British-born, Nashville-living Jamie Lidell is a singer, beatboxer, recordist, producer, engineer, songwriter, code writer, husband, and father. He has collaborated with Beck, Cristian Vogel (as Super Collider), Feist, Chilly Gonzales, Mocky, Subhead, and Simian Mobile Disco, just to name a few. His songs have been used on Grey's Anatomy and in Target commercials, and he has won global accolades for his work. I sat down with Jamie at his studio in Nashville to catch up.

Was your music electronic or sample-based in the beginning?

Yeah. I started to get into guitars, and I gravitated towards musician-types. I started getting into looking at all these music magazines. I used to go to a shop called Turnkey in London they had all the newest gear. Growing up in Cambridgeshire, London's an hour away, so I'd go by train. I remember the [Roland] D-50, Korg M1, and the AKAI S950 had just come out, in '88 or '89. There were a few of these bits of gear playable in the shops. Eventually, I got a little bit of money from my grandma, so I got a [Shure SM]58, a Fostex 4-track, and an [Alesis] MidiVerb III. Later I got an AKAI sampler. I remember thinking, "What do you do with a sampler?" I didn't really have anything to interface with it. Word got out that I had a sampler, and some guy was like, "I organize raves and events. Do you want to open up for The Prodigy?" So, I opened up for The Prodigy when I was 16. That was a life-changing experience. All I had was my shitty equipment, using my Fostex as a mixer. It was terrible! I was sampling The Muppet Show. Everyone I saw that night were people from school on ecstasy. I thought, "What's wrong with everybody?" I was pretty naive about drug culture. Then The Prodigy came on and just blew the roof off. I thought, "Their equipment isn't that different from mine. But listen to how different it sounds." I went through school trying to make songs and listening to Aphex Twin. I got into hardcore rave. The energy of the late '80s and early '90s was special.

Like Primal Scream [Tape Op #96]. Rave morphed into something different.

Oh, man, Screamadelica was such a big album for everyone. That's what I was listening to. I immersed myself, and then I got involved in making records. My first release was a pretty dubious bit of electronics called Manfish not a name I came up with! I had been making demos at college and went to get a job at Strongroom Music Studios in London.

Yeah. I've been there.

It's a great place. I met up with Mick Shiner, who subsequently worked with The Streets. He heard a cassette demo he'd gotten from my friend. I wasn't trying to get anything from this. He said, "Why don't you get into the studio?" He threw me into a room with an SSL [console] and I didn't know what I was doing. I look back at that point and think my original demo felt better. It lost a lot of its joy. But through Strongroom I met these guys, Jason Leech and Phil Wells [of Subhead]. They were cheeky, really funny, compelling dudes who would hang around, and they wanted to make techno. They were record collectors and DJs; they had parties on a submarine and a disused office space. They introduced me to the music of Detroit and Chicago. At that time, in the '90s, it was an amazing time for electronic music.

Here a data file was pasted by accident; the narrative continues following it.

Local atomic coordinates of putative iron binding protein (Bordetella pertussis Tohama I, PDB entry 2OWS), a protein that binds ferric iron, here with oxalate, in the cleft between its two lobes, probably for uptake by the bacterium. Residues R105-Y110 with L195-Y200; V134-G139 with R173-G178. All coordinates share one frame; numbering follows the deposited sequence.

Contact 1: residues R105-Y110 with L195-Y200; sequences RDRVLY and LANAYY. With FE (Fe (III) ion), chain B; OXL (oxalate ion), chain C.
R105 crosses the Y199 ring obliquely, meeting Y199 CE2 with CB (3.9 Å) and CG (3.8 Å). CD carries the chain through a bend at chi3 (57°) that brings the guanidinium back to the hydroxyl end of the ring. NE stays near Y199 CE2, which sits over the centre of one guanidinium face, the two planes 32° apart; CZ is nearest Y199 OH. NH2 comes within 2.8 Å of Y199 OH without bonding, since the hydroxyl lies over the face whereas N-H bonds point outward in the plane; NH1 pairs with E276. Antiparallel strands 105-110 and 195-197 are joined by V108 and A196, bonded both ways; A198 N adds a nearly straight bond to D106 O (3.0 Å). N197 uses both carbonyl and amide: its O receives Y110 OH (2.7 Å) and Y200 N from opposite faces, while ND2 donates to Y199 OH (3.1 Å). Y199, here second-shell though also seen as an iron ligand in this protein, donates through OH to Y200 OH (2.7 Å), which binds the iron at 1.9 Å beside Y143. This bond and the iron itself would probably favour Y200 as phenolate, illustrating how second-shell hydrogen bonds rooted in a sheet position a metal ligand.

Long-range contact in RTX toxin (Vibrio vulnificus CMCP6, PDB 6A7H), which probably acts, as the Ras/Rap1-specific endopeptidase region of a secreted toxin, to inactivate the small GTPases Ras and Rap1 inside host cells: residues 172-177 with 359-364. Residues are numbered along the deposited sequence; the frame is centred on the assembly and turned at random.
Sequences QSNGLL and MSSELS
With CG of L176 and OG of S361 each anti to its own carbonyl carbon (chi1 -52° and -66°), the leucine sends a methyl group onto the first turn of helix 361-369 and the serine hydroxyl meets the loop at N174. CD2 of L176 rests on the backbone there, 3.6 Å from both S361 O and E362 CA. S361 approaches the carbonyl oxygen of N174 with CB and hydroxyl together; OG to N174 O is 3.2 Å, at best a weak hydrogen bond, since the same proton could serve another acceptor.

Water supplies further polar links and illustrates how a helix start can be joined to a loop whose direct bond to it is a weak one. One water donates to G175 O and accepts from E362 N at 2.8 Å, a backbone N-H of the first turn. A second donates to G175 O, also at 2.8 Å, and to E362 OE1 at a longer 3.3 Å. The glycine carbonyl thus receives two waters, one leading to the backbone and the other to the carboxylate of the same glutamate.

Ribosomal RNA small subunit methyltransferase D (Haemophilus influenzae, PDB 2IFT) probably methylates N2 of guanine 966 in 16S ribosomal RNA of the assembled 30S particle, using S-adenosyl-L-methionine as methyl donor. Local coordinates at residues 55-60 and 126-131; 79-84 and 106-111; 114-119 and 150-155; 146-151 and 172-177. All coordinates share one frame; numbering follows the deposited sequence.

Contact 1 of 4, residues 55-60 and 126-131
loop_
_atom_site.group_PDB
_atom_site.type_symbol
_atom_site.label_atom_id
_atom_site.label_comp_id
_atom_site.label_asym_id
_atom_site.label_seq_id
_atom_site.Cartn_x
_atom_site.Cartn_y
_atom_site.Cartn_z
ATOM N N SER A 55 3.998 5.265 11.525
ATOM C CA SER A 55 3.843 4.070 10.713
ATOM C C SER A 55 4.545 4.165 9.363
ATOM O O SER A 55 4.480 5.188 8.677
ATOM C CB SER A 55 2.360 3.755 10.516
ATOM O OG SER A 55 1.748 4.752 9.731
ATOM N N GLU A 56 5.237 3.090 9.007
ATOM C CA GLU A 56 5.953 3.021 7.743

Some of the technology was new, and older gear was being repurposed.

A piece of technology could come around and revolutionize music. We started making records and did ten EPs in a year. That was Subhead. Through doing that, I really got into the music of Cristian Vogel. He was using OctaMED the tracker on the [Commodore] Amiga [computer]. That was the serious way to program. That shit was futuristic.

You finally could have parts programmed in the computer, via MIDI, and change them as well.

Exactly. It's been to my detriment now, because I can't really play much. I spent my entire life programming!

But it's also arranging and sculpting sounds.

It is. That's exactly it. Cristian had his own thing, so I went to Brighton to find him. Like an idiot! But the first day I was there, I bumped into his girlfriend who had a record bag. I was like, "I make music with Subhead." She said, "Cristian's a big fan." I fell straight in. We got into the studio together and made two records as Super Collider. I got back into singing. I was a singer all through my early years, before my voice broke.

Did singing give you a different angle to wrap around Cristian's work?

Yeah, 100 percent. He was better at programming. He taught me how to program. I'd signed a deal with Warp Records whilst I was in Brighton. I was a big Squarepusher [Tape Op #89] fan, and I wanted to be on Warp as well. That was the highest honor. I did a record for Spymania Records first, called Muddlin Gear, which then got signed to Warp and licensed. I had a song on that album called "Daddy's Car," where I was sort of doing an R&B song. Nowadays it would be fine, but this was '98. It was very unpopular. I did music with Cristian in Brighton for a few years, and then I moved to Berlin with a dwindling advance from my Warp album, which was not a lot of money. Cristian was already big in Europe. Going to Europe, and playing with Super Collider, we were very welcomed. I was like, "This place is so much more advanced! England is a bunch of fucking hooligans. I need to be in Berlin. These guys get it." Berlin was unbelievable. From 1999 to 2008 was such a cool time to be there. I did another Super Collider album there, in the Funkhaus Studio.

Oh, is that the place where Nils Frahm [Tape Op #126] has his studio now?

Yeah. That's where my studio was, from 1999 to 2005. It's like a long corridor. The clocks were set to midnight and wouldn't move.

How did your music change back then?